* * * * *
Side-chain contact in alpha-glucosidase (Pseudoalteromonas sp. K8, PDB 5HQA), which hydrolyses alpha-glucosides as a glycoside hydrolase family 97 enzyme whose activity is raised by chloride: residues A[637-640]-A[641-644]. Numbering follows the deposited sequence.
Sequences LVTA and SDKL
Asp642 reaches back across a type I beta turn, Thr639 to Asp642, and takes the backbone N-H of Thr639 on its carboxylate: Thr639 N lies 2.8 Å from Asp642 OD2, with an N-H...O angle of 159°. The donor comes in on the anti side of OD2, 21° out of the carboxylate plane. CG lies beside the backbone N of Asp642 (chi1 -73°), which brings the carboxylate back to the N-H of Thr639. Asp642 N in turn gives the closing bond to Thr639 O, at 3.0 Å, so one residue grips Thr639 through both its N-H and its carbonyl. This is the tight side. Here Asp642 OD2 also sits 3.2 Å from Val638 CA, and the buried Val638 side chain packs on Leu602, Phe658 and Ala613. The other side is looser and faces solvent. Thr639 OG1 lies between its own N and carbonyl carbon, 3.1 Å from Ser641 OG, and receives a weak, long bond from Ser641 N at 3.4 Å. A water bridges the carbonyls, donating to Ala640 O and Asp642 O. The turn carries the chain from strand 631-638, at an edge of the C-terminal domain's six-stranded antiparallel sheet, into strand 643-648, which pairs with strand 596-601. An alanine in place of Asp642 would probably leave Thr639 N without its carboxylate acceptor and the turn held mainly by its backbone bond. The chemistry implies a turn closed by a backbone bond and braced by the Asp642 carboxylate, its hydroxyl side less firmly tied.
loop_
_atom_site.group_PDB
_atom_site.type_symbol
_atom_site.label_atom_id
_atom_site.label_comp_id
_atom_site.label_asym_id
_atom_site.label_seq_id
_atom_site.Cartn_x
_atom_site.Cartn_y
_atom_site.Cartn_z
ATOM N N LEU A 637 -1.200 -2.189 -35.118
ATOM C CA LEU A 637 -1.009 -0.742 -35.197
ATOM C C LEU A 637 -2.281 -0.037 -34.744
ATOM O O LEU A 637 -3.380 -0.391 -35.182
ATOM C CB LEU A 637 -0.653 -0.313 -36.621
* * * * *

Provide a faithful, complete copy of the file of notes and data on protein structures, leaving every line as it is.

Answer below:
Side-chain contact in alpha-glucosidase (Pseudoalteromonas sp. K8, PDB 5HQA), which hydrolyses alpha-glucosides as a glycoside hydrolase family 97 enzyme whose activity is raised by chloride: residues A[637-640]-A[641-644]. Numbering follows the deposited sequence.
Sequences LVTA and SDKL
Asp642 reaches back across a type I beta turn, Thr639 to Asp642, and takes the backbone N-H of Thr639 on its carboxylate: Thr639 N lies 2.8 Å from Asp642 OD2, with an N-H...O angle of 159°. The donor comes in on the anti side of OD2, 21° out of the carboxylate plane. CG lies beside the backbone N of Asp642 (chi1 -73°), which brings the carboxylate back to the N-H of Thr639. Asp642 N in turn gives the closing bond to Thr639 O, at 3.0 Å, so one residue grips Thr639 through both its N-H and its carbonyl. This is the tight side. Here Asp642 OD2 also sits 3.2 Å from Val638 CA, and the buried Val638 side chain packs on Leu602, Phe658 and Ala613. The other side is looser and faces solvent. Thr639 OG1 lies between its own N and carbonyl carbon, 3.1 Å from Ser641 OG, and receives a weak, long bond from Ser641 N at 3.4 Å. A water bridges the carbonyls, donating to Ala640 O and Asp642 O. The turn carries the chain from strand 631-638, at an edge of the C-terminal domain's six-stranded antiparallel sheet, into strand 643-648, which pairs with strand 596-601. An alanine in place of Asp642 would probably leave Thr639 N without its carboxylate acceptor and the turn held mainly by its backbone bond. The chemistry implies a turn closed by a backbone bond and braced by the Asp642 carboxylate, its hydroxyl side less firmly tied.
loop_
_atom_site.group_PDB
_atom_site.type_symbol
_atom_site.label_atom_id
_atom_site.label_comp_id
_atom_site.label_asym_id
_atom_site.label_seq_id
_atom_site.Cartn_x
_atom_site.Cartn_y
_atom_site.Cartn_z
ATOM N N LEU A 637 -1.200 -2.189 -35.118
ATOM C CA LEU A 637 -1.009 -0.742 -35.197
ATOM C C LEU A 637 -2.281 -0.037 -34.744
ATOM O O LEU A 637 -3.380 -0.391 -35.182
ATOM C CB LEU A 637 -0.653 -0.313 -36.621